This is why therapy in a left brain world looks the way it does. It is a meme-worthy phrase that therapists repeat: “But how do you feel about that?” We are starting to see why it’s so important to identify what we think about a situation and what we feel about it.
For just a moment, let us throw away everything we think we know about emotions and consider them in the following way: as sources of information that run parallel with our thinking in language, acting as guides and prompts for our movement in the world. It is not our suggestion here that one form of awareness is better or worse, simply that when we have access to more information—and ultimately more integrated information—we end up with a richer picture of the world and perhaps even a richer picture of ourselves.
It is an illusion to believe that we can ignore our emotions. Like the three wise monkeys pictured above, we are fooling ourselves to think that we can simply choose to shut our ears and eyes and mouth to the world. When we attempt to fool ourselves in this way, we are not actually avoiding registering difficult experiences. We see them, and we feel them. The difficult experience and feelings are, in fact, registered in our bodies whether or not we have any awareness of it. This means that to actively ignore feelings is not the same as not experiencing feelings. Or, to put it another way, actively ignoring one’s feelings is not the same as being shielded from them. If we were able to shield ourselves from feelings then we wouldn’t have to deal with any feelings we didn’t want to. They would never be in us. They would never be a part of us.
The “active” part in actively ignoring one’s feelings isn’t the energy we put into holding the shield but the energy we put into ignoring the feelings that have already been registered in our bodies. In ignoring this information, we are actively choosing not to deal with and process this rich stream of data we call feelings. By choosing to ignore feelings, one becomes ignorant to aspects of oneself. This ignorance in turn makes decision making and action more fraught and difficult.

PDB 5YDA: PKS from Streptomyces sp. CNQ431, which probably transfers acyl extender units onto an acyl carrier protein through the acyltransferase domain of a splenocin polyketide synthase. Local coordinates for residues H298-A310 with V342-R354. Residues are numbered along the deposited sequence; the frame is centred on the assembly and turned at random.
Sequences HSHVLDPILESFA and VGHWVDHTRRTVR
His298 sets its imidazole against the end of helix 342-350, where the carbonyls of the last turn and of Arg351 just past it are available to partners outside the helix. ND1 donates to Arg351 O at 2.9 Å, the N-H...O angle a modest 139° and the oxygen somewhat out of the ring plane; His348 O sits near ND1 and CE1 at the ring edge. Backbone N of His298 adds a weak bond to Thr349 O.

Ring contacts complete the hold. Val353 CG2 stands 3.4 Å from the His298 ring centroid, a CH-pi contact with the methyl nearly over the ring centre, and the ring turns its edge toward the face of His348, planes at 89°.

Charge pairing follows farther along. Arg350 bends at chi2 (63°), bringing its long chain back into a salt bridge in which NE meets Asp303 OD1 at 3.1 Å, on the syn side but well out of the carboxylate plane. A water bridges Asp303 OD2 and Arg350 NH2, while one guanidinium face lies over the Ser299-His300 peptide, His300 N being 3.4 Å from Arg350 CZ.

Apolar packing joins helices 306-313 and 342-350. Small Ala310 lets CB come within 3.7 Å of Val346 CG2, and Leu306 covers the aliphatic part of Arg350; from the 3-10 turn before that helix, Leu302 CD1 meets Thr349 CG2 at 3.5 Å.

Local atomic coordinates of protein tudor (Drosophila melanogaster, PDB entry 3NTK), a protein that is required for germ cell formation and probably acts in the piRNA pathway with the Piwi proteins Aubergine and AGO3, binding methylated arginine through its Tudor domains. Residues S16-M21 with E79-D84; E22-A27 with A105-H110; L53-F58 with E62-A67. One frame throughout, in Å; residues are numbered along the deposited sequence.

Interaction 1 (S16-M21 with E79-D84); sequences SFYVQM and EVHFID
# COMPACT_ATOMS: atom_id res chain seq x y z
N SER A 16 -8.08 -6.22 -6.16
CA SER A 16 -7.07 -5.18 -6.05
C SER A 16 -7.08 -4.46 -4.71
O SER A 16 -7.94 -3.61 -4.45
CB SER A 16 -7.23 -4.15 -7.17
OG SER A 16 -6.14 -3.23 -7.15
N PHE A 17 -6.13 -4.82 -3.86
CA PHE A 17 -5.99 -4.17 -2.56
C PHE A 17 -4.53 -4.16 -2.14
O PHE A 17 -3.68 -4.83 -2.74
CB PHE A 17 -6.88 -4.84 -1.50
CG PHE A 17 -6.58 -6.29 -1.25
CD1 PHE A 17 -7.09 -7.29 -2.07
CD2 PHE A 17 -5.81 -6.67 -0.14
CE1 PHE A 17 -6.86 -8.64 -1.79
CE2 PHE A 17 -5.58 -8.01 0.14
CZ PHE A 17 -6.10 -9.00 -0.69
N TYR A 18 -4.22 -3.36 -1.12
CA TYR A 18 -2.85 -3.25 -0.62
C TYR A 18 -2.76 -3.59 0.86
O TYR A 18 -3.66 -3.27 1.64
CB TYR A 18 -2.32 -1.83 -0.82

To be able to move towards safety, we must first be able to recognize danger. To be able to intimately connect with others, we must first be able to recognize if there are feelings of sadness or insecurity that are getting in the way. We must first be able to recognize stress if we are to move towards coping.
The unfortunate fact is that denial never works in the long run (except occasionally in rare and traumatic occasions of total dissociation in which the final “safety valve” of the mind actually stops the perception and memory systems from functioning). The reason it never works can be understood by entertaining the following: to deny something unpleasant, one must first register its unpleasantness.There would be no need to deny something that doesn’t exist. We always see what we choose to deny. We cannot instigate denial without knowing the thing we do not want to know.
Engaging in emotional denial is always a fool’s errand, though one that is well respected in many families and cultures. The idea of a “stiff upper lip” is most often an example of denying and ignoring the information of our emotions: fear, sadness, anger, and shame. When we engage in emotional denial, we are not actually transcending fear and pain through courage and tenacity. We are “sticking” the recognition of these emotions into the lower levels of our consciousness so that the most active and familiar part of our minds don’t participate in managing the problem. This has three inter-related consequences:
We exclude aspects of our highest functioning parts in the management of pain and stress. We actively prevent the information provided by our left brain from helping in assessment and action.
We engage in highly taxing strategies of self-regulation—denial and repression are proven to be exhausting.
Our capacities to decide and act are impaired, and so we remain in confusing relationships with the source of the stress or pain or danger, which perpetuates a cycle of overwhelm and avoidance.
If we stay in this cycle long enough, the problems mount. Staying in dangerous environments makes us more likely to be harmed. The energetic requirements of repression and denial can lead to chronic illnesses including fatigue and depression. An inability to integrate left and right brain experiences can lead to feelings of isolation from the self and of separateness from our own histories, which become rapidly forgotten.